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• While the opportunity for investors to diversify in broader markets may reduce some of the variance reduction benefits of investing in different electric technologies, it is unlikely to completely eliminate these benefits in the electric sector where power prices are often very volatile and positively skewed, which has implications for financial distress.
• Consumers, especially smaller commercial and residential consumers, may benefit from reductions in the variance of electricity prices due to risk aversion and loss aversion effects.
• The levelized cost of energy (LCOE) of different technologies is not directly comparable if they operate in different hours because the value of electricity differs significantly throughout each day. This variation reflects the daily load profile, with hourly load and hourly power prices also showing strong seasonal effects. This effect can be seen in our analysis of PJM data when comparing the difference in the average annualized hourly price of variable wind generation and dispatchable natural gas generation.
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In a regulated market:
• The inherent nature of regulated markets means that producers earn, with some caveats, a utility-designated rate of return. A consequence of this is that the risk associated with fuel costs is passed on to the consumer. The “cost-plus” nature of regulation means that consumers also bear some increased risk associated with poor investment decisions. Consumers are partly compensated for this because the producer may be willing to accept a lower expected rate of return compared to deregulated markets.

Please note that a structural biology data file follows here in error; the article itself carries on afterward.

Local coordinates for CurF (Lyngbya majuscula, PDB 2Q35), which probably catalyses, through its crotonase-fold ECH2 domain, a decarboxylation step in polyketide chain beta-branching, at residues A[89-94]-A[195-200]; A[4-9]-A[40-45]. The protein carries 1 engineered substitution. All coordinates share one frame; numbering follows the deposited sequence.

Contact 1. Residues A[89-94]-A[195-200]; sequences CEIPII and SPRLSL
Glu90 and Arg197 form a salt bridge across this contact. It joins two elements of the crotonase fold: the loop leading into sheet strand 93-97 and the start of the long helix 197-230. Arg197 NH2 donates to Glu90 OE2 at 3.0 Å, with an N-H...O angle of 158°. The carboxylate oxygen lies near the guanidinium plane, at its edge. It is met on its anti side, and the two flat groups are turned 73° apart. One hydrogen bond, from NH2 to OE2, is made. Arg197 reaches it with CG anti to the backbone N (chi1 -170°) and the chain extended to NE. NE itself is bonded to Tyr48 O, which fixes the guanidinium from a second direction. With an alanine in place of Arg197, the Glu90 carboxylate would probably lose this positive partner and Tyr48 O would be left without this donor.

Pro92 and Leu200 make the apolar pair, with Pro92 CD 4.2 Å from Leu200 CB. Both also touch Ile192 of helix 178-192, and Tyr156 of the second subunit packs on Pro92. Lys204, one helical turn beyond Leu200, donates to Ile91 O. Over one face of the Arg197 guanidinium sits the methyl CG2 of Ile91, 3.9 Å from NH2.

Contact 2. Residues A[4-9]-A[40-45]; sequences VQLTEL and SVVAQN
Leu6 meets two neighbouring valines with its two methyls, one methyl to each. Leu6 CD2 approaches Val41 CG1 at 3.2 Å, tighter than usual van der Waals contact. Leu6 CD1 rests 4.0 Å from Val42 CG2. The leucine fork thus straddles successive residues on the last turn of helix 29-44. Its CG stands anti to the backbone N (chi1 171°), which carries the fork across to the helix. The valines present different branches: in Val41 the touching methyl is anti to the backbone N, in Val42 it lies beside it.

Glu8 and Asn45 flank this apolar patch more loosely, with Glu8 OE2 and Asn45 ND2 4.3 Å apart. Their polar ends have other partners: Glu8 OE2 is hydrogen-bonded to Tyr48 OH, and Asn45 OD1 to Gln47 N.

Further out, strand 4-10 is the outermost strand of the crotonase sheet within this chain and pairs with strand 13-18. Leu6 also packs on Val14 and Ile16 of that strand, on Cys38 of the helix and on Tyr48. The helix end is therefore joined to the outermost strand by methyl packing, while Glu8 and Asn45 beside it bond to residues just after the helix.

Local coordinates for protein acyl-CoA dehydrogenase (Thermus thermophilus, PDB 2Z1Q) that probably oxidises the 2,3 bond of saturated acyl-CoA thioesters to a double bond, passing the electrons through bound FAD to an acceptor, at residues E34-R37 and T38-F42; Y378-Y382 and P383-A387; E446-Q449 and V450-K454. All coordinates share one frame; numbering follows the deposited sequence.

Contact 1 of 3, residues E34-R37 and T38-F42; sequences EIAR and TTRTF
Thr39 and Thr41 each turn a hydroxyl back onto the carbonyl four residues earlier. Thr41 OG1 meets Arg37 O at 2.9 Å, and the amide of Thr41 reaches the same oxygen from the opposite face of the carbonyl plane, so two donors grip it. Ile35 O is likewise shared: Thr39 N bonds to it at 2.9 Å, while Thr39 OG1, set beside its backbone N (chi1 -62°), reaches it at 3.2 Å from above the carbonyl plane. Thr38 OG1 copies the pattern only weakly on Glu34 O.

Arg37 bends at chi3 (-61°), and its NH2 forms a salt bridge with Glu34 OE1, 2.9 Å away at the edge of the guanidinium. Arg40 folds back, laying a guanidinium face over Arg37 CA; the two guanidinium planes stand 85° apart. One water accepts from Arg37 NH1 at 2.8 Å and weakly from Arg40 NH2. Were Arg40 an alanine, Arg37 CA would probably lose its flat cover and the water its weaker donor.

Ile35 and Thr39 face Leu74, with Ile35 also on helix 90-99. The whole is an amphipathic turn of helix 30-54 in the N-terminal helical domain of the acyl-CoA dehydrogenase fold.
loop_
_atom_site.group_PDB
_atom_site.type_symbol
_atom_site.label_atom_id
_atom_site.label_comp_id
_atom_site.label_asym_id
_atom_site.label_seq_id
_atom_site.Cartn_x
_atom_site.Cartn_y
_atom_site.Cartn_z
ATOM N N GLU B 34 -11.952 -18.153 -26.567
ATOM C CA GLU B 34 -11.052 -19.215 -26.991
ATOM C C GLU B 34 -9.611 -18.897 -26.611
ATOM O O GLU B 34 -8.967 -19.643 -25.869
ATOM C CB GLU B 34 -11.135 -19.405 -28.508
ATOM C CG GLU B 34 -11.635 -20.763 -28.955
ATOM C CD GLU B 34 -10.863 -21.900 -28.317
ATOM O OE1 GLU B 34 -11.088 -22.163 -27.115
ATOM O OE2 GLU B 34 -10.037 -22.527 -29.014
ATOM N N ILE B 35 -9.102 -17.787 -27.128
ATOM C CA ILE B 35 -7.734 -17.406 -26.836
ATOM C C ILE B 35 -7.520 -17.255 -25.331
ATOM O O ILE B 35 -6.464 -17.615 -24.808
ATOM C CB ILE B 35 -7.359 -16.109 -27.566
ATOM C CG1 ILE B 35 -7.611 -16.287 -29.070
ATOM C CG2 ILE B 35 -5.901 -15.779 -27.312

• For consumers, who are generally risk averse, the reduced variation in electricity prices (and hence consumer costs) because of wind’s lack of correlation with other system costs should have value (as has been suggested by others). Loss aversion also may place a value on variance reduction of electricity prices and consumer costs.
• Simplified mean variance cost optimization techniques using annualized LCOEs for the power sector often fail because the assets within the portfolio are too dissimilar (e.g., baseload versus peaking or either of these versus a variable or non-dispatchable resources such as wind or solar).
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• A variance reduction-based technique could, however, be used more broadly under more sophisticated representation of system costs where the hourly operation of the technologies is modeled more explicitly. Specifically for a regulated electric system, the concept of lowest-cost planning could be refined to have an array of “least-cost planning” solutions corresponding to different variances, where the values of the expected annualized system cost and the standard deviation of the annualized system cost are physical properties of the electric system that are completely independent of any risk or loss aversion preferences. The value of variance reduction could then reflect both risk aversion and loss aversion. We discuss explicitly how to estimate the difference in the economic utility between alternative system-based, expected costcost variance choices, including the impact of the distribution being positively skewed toward higher costs.
In conclusion, we should point out that while some of the observations and findings may be generally applicable, others are empirical observations for a specific location and a specific time period under specific technology cost and performance assumptions.